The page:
The controversy as to whether there is a relationship between the medicinal supplementation of calcium and cardiovascular risk is due to the fact that, while an increasing number of studies have been published investigating this potential, they have reached different conclusions with some demonstrating such a relationship and some concluding that no such relationship exists.6
The good news is that there is agreement between studies that have looked at the cardiovascular outcomes of supplementing calcium through the consumption of calcium-rich foods. These studies have demonstrated reduced mortality due to coronary vascular disease and reduced risk of MI and stroke. They have also demonstrated either neutral or beneficial profiles for factors such as atherosclerosis, blood pressure, plasma glucose and body weight.6
Calcium intake through nutritional sources compared to the use of medicinal supplements has numerous advantages. It has a lower risk of kidney stone formation because dietary calcium binds with oxalate inside the digestive tract which forms a poorly absorbed complex thus reducing hyperoxaluria by which most kidney stones are formed.6 And, nutritional sources don’t have the gastro-intestinal side effects of medicinal supplements including constipation, gas and bloating. Improved nutritional intake also lessens the risk of malnutrition and muscle loss which are indirectly related to bone quality and risk of fractures.7 And, dietary supplementation avoids transient hypercalcemia that is seen with medicinal supplementation which, at least hypothetically, could be the cause of increased cardiovascular risk that is seen after taking those products.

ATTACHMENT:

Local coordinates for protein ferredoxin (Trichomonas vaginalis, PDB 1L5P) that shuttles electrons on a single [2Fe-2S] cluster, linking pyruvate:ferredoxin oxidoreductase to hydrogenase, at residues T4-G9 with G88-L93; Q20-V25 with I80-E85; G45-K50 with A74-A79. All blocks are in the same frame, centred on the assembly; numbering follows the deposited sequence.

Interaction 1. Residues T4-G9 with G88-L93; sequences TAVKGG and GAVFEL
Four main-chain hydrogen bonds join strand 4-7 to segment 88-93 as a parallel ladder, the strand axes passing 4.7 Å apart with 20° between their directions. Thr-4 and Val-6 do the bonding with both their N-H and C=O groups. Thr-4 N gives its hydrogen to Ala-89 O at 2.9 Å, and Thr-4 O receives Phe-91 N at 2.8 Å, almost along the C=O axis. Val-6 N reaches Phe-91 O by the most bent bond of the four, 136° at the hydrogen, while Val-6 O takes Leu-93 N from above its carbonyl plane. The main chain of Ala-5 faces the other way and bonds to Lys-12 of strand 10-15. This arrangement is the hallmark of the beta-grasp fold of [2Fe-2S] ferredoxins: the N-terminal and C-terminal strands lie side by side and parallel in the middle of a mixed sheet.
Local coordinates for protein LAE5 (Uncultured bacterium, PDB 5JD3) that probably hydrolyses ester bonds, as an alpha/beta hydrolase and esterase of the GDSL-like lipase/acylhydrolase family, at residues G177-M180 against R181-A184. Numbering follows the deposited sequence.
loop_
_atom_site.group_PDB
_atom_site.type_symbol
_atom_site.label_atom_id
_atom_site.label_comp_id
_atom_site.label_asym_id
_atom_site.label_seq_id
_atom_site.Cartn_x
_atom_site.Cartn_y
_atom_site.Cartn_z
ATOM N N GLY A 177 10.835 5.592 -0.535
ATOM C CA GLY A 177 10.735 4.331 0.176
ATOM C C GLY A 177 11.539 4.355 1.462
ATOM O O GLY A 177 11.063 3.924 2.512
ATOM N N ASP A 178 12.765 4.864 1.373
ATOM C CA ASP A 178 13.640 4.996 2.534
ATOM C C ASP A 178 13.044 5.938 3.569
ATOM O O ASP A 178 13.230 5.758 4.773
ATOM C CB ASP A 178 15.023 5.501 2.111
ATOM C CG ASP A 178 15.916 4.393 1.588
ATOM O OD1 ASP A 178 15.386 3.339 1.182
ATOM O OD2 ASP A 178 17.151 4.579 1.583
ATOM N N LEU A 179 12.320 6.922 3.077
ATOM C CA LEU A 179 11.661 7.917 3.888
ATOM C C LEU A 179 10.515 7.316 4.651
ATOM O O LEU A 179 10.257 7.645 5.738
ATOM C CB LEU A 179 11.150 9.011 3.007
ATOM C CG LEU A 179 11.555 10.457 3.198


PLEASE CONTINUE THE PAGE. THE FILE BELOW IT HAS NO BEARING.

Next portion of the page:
Coincidentally, just as I was finalizing this column, I ran across a news flash about a study published very recently in the Journal of the American Heart Association. After analyzing 10 years of medical tests on more than 2,700 people in a federally funded heart disease study, researchers at Johns Hopkins Medicine and elsewhere concluded that taking calcium in the form of medicinal supplements may raise the risk of plaque buildup in arteries and heart damage, although a diet high in calcium-rich foods appears be protective.3 Study authors stated that “Based on this evidence, we can tell our patients that there doesn’t seem to be any harm in eating a heart-healthy diet that includes calcium-rich foods, and it may even be beneficial for the heart, but patients should really discuss any plan to take calcium supplements with their doctor to sort out a proper dosage or whether they even need them.”3
We have become accustomed to the concept of RDA but in the case of calcium it is also important to understand that the Tolerable Upper Intake Levels (ULS) recommended by the Food and Nutrition Board is 2,000 mg. per day for persons age 51 or older, regardless of gender.2 Consuming more than that amount may further increase risk of health problems related to excessive calcium.1
This controversy still rages but it does emphasize that recommendations and practices can change based on new information. At this point it seems clear that, for many reasons, nutritional supplementation, if possible, is the preferred way to consume adequate calcium rather than relying on medicinal supplements.
- Mayo Clinic Nutrition and Healthy Eating. Calcium and calcium supplements: Achieving the right balance. Available at: http://www.mayoclinic.org/healthy-lifestyle/nutrition-and-healthy-eating/in-depth/calcium-supplements/art-20047097 Accessed October 13, 2016.
- National Institutes of Health, Office of Dietary Supplements. Calcium dietary supplement fact sheet. Available at: https://ods.od.nih.gov/factsheets/Calcium-HealthProfessional/ Accessed October 13, 2016.
- Calcium supplements may damage the heart: Johns Hopkins Medicine. Available at: http://www.stonehearthnewsletters.com/calcium-supplements-may-damage-the-heart-johns-hopkins-medicine/heart-health/ Accessed October 13, 2016.
- Hill AB. The environment and disease: association of causation? Proc R Soc Med 1965;58:295-300.
- Reid IR, Bolland MJ, Avenell et al. Cardiovascular effects of calcium supplementation. Osteoporosis Int. 2011;22: 1649-58.
- Lima GAC, Lima PDA, de Barros MGCRM, et al. Calcium intake: good for the bones but bad for the heart? An analysis of clinical studies. Arch Endocrinol Metab 2016;60:252-63.
- Binkley N, Kreuger D, Buehring B. What’s in a name revisited: should osteoporosis and sarcopenia be considered components of “dysmobility syndrome?” Osteoporosis Int 2013;24:2955-9.